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“I have been patient while the lawyers on both sides worked up an agreement that is more than equitable for you. I’m done being patient. Either you and your board of directors sign the agreement—as is—or the next one you get will be a lot less beneficial to any of you. And you will sign that one.

“Either way, I’m done arguing about it. This merger will happen. I will get the patents that your family holds. And you will be out. The only thing left to decide is if you walk away with enough money to make you, your children, and your grandchildren comfortable for the rest of your lives or if you walk away with nothing. The choice is yours.”

Ethan stands up then, his words still ringing in the shocked and silent room. Then he walks out, his CTO and the other executives right behind him. Which means the only people left in the room from Frost Industries are the lawyers—all of whom suddenly look extremely formidable.

After a moment, Carlos clears his throat. He looks their head counsel in the eyes and says, “You heard the man. It’s time to make this happen.”

The next ninety minutes are some of the most uncomfortable of my life. Blood is in the water, and everyone knows it. Any objections by Trifecta’s team are dealt with quickly and ruthlessly, and in the end we walk away with a preliminary agreement in place. One that gives the Trifecta group quite a bit of money but which in return takes every single thing they have. Exactly as Ethan said it would.

My blood is boiling when I climb into the backseat of Marni’s car. The two lawyers and Jace are ebullient, nearly high with the thrill of their victory. All I can see, however, are the faces of the Trifecta CEO and his son, both of whom have spent their whole lives working to make the company what it is today, only to have it snatched away from them right before they took it to the next level.

But, really, it’s not their faces I see. It’s my brother’s. My brilliant, trusting brother, whose mind has conceived of some of the greatest breakthroughs in communications technology in decades. My brother, who has had two of his ideas stolen right out from under him by corporations just like Frost Industries. Whose subsequent ideas have all gone to my father and the company he opened with the blood money he received from Brandon’s family in exchange for selling me down the river.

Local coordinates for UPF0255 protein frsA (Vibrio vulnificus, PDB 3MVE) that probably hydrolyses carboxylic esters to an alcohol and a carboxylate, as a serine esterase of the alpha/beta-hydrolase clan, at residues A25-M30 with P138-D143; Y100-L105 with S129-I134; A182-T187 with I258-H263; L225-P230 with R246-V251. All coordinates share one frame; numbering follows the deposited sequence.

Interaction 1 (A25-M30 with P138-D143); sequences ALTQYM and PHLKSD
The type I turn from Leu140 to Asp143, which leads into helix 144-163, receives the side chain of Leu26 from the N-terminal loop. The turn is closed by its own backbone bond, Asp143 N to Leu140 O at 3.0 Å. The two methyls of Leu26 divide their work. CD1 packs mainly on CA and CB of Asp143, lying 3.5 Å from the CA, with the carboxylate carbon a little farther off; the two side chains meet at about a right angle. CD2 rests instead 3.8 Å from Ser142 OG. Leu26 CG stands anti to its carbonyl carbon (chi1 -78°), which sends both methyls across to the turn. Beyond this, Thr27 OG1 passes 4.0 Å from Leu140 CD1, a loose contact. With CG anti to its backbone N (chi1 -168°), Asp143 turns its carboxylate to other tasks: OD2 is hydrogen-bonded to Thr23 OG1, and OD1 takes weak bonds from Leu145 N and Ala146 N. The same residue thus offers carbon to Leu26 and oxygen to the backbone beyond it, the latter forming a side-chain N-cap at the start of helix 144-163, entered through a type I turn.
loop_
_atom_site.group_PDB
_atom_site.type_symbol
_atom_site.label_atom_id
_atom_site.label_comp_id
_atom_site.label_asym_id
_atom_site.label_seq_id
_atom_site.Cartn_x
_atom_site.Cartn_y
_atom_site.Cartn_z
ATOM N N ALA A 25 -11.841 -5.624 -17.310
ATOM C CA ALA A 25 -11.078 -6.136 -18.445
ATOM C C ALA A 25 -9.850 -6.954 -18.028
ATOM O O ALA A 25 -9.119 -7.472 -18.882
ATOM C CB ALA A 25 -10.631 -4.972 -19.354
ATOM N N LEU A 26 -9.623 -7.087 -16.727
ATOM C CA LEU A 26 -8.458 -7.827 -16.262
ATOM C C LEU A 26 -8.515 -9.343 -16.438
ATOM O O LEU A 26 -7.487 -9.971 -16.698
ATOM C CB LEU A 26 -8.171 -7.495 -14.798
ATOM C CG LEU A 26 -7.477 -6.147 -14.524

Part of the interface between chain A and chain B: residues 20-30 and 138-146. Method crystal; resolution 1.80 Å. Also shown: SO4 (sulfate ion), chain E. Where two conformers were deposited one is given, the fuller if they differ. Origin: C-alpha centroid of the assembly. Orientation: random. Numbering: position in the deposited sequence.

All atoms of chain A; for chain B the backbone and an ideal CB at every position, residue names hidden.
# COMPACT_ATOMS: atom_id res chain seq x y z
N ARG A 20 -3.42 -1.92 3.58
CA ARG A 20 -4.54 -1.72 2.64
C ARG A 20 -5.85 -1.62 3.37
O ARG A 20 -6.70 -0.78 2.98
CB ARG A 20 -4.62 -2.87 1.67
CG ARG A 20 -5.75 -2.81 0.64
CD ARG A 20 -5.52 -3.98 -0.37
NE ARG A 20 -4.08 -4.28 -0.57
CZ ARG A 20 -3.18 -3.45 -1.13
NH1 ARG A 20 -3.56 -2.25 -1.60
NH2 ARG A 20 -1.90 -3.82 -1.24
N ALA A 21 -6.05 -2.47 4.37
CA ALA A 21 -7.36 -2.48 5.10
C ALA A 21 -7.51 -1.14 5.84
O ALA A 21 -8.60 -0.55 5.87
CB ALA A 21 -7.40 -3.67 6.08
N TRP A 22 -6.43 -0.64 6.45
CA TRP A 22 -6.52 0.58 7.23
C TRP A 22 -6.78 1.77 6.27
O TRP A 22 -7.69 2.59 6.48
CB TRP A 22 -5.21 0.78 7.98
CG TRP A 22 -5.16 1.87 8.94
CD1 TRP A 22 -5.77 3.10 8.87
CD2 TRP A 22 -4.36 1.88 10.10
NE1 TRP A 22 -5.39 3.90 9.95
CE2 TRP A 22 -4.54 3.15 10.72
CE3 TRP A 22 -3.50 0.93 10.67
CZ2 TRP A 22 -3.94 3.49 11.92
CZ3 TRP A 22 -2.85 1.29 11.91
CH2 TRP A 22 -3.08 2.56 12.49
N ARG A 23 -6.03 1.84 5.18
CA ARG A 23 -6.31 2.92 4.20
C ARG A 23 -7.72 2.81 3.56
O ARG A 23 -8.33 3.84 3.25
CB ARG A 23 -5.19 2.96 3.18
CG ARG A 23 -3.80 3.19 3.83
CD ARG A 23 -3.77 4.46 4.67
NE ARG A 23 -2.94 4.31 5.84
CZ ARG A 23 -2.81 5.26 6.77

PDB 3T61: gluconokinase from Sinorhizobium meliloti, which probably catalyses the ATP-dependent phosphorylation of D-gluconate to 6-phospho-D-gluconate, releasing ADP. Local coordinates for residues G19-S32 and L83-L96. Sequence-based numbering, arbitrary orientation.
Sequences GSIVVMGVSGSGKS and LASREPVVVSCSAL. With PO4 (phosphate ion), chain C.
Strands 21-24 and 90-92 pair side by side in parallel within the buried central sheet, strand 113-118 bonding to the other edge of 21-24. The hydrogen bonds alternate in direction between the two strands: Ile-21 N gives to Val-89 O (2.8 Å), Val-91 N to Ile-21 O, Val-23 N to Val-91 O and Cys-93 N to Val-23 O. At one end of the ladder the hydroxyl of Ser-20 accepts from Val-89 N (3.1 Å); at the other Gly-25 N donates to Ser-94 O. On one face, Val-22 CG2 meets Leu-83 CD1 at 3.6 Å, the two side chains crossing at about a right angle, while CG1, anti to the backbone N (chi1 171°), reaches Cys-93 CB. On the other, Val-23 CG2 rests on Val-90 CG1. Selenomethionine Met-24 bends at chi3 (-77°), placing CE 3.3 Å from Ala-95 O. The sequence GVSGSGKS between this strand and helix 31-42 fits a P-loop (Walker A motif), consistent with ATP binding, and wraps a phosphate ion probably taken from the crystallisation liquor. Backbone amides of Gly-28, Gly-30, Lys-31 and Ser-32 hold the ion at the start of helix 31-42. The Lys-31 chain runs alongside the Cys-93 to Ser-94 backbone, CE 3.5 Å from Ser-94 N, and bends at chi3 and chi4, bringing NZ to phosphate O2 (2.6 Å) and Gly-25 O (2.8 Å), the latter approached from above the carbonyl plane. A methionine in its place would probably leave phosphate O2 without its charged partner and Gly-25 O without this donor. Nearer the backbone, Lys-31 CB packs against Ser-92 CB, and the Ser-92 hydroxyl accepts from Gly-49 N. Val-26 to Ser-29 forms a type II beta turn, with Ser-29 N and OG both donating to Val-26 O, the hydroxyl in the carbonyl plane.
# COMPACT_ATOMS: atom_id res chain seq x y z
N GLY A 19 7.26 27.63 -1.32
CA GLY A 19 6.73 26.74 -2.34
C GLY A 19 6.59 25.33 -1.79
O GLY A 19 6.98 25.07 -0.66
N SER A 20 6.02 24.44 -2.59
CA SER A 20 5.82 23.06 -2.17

My brother doesn’t understand my outrage. To him, it’s all about the glory of the idea. Seeing what he invented out in the world, doing what it was invented for. As long as he makes enough money to live comfortably and still fund his research, he’s happy. And if everyone but him gets rich off what he invents, it doesn’t bother him. Hell, he doesn’t even seem to notice. My dad tells him the money is all in the family, that there’s enough for everybody, but I know the truth. The second Miles stops conceiving of new and exciting things, the second he stops inventing things that will move my family’s bright and shiny new company forward, he’ll be out. Just like me. My father might draw the line at eating his own young, but he has absolutely no problem with sacrificing us.

The rage is building inside me, making it hard to breathe, to think, to function. So I slam a door closed on my emotions, stop thinking about my family and Frost Industries and what just happened in that conference room. Instead, I pull out my phone. Open up my email. And send a short, not-so-sweet message to Ethan’s work account.

I can’t make it tonight. Please don’t call me again.

We get back to work around one-fifteen. Since we worked through lunch, Marni suggests we all head down to the cafeteria, but I beg off, saying I’ve got a lot of work to do. Which is the truth. Though the preliminary agreement is in place, there are still a lot of questions in my files that I need to answer, a lot of case law that I need to weed through. And since the last thing I want to do is spend another hour listening to them congratulate themselves for pulling the rug out from under the Trifecta CEO, I might as well get started.

Back at my desk, I open up my email, nearly afraid of what I’m going to find. Sure enough, there’s a reply from Ethan, one that came only a few minutes after I sent the original email.